Home > Polygenic risk score prediction of alcohol dependence symptoms across population-based and clinically ascertained samples.

Savage, Jeanne E and Salvatore, Jessica E and Aliev, Fazil and Edwards, Alexis C and Hickman, Matthew and Kendler, Kenneth S and Macleod, John and Latvala, Antti and Loukola, Anu and Kaprio, Jaakko and Rose, Richard J and Chan, Grace and Hesselbrock, Victor and Webb, Bradley T and Adkins, Amy and Bigdeli, Tim B and Riley, Brien P and Dick, Danielle M (2018) Polygenic risk score prediction of alcohol dependence symptoms across population-based and clinically ascertained samples. Alcoholism, Clinical and Experimental Research, 42, (3), pp. 520-530.

BACKGROUND: Despite consistent evidence of the heritability of alcohol use disorders (AUDs), few specific genes with an etiological role have been identified. It is likely that AUDs are highly polygenic; however, the etiological pathways and genetic variants involved may differ between populations. The aim of this study was thus to evaluate whether aggregate genetic risk for AUDs differed between clinically ascertained and population-based epidemiological samples.

METHODS: Four independent samples were obtained: 2 from unselected birth cohorts (Avon Longitudinal Study of Parents and Children [ALSPAC], N = 4,304; FinnTwin12 [FT12], N = 1,135) and 2 from families densely affected with AUDs, identified from treatment-seeking patients (Collaborative Study on the Genetics of Alcoholism, N = 2,097; Irish Affected Sib Pair Study of Alcohol Dependence, N = 706). AUD symptoms were assessed with clinical interviews, and participants of European ancestry were genotyped. Genomewide association was conducted separately in each sample, and the resulting association weights were used to create polygenic risk scores in each of the other samples (12 total discovery-validation pairs), and from meta-analyses within sample type. We then tested how well these aggregate genetic scores predicted AUD outcomes within and across sample types.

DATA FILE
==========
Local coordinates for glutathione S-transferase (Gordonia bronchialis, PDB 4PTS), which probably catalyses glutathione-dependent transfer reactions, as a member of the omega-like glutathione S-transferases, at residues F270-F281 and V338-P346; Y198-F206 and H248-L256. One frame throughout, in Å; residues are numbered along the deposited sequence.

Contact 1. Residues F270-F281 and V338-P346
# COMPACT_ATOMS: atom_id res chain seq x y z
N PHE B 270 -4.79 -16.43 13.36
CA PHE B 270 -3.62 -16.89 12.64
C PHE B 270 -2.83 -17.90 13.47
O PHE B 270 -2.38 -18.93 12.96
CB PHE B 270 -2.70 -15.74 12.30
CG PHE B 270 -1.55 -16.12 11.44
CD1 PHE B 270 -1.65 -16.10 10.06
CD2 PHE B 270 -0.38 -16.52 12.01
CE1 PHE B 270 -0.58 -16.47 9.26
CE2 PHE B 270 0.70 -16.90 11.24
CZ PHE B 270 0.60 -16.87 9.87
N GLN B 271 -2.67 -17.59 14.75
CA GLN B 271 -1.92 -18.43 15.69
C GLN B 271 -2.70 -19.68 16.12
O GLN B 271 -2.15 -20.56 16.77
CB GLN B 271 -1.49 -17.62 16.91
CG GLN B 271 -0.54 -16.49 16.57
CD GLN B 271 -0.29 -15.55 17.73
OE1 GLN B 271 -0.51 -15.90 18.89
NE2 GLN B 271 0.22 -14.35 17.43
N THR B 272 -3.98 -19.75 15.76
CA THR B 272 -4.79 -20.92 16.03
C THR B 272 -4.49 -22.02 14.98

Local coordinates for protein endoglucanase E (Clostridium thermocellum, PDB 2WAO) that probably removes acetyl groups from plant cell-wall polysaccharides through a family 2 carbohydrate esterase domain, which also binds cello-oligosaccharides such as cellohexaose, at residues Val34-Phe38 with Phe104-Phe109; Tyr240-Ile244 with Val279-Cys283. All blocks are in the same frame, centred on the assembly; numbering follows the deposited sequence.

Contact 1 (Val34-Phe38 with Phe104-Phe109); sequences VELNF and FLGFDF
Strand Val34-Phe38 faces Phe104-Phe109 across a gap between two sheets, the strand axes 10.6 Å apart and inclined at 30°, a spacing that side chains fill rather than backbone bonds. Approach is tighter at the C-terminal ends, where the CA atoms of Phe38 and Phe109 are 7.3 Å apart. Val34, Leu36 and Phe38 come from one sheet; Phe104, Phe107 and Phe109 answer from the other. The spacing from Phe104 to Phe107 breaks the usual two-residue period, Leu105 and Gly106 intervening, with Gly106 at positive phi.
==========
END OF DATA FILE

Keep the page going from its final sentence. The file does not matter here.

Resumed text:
RESULTS: Polygenic scores derived from 1 population-based sample (ALSPAC) significantly predicted AUD symptoms in another population-based sample (FT12), but not in either clinically ascertained sample. Trend-level associations (uncorrected p < 0.05) were found for polygenic score predictions within sample types but no or negative predictions across sample types. Polygenic scores accounted for 0 to 1% of the variance in AUD symptoms.

CONCLUSIONS: Though preliminary, these results provide suggestive evidence of differences in the genetic etiology of AUDs based on sample characteristics such as treatment-seeking status, which may index other important clinical or demographic factors that moderate genetic influences. Although the variance accounted for by genomewide polygenic scores remains low, future studies could improve gene identification efforts by amassing very large samples, or reducing genetic heterogeneity by informing analyses with other phenotypic information such as sample characteristics. Multiple complementary approaches may be needed to make progress in gene identification for this complex disorder.

Item Type
Publication Type
Irish-related, International, Article
Drug Type
Intervention Type
Screening / Assessment
March 2018
Page Range
pp. 520-530
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